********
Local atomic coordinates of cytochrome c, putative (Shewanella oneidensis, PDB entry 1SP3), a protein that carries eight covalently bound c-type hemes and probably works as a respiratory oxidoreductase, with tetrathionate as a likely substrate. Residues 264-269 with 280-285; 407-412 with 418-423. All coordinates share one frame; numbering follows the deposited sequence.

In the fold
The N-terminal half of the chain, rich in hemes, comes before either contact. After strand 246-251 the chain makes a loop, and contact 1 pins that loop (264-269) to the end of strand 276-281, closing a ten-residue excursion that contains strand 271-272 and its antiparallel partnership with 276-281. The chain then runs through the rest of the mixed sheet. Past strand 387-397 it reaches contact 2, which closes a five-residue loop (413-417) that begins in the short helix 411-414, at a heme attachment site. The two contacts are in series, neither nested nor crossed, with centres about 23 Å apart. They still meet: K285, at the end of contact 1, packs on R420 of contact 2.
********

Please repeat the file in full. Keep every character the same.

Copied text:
Local atomic coordinates of cytochrome c, putative (Shewanella oneidensis, PDB entry 1SP3), a protein that carries eight covalently bound c-type hemes and probably works as a respiratory oxidoreductase, with tetrathionate as a likely substrate. Residues 264-269 with 280-285; 407-412 with 418-423. All coordinates share one frame; numbering follows the deposited sequence.

In the fold
The N-terminal half of the chain, rich in hemes, comes before either contact. After strand 246-251 the chain makes a loop, and contact 1 pins that loop (264-269) to the end of strand 276-281, closing a ten-residue excursion that contains strand 271-272 and its antiparallel partnership with 276-281. The chain then runs through the rest of the mixed sheet. Past strand 387-397 it reaches contact 2, which closes a five-residue loop (413-417) that begins in the short helix 411-414, at a heme attachment site. The two contacts are in series, neither nested nor crossed, with centres about 23 Å apart. They still meet: K285, at the end of contact 1, packs on R420 of contact 2.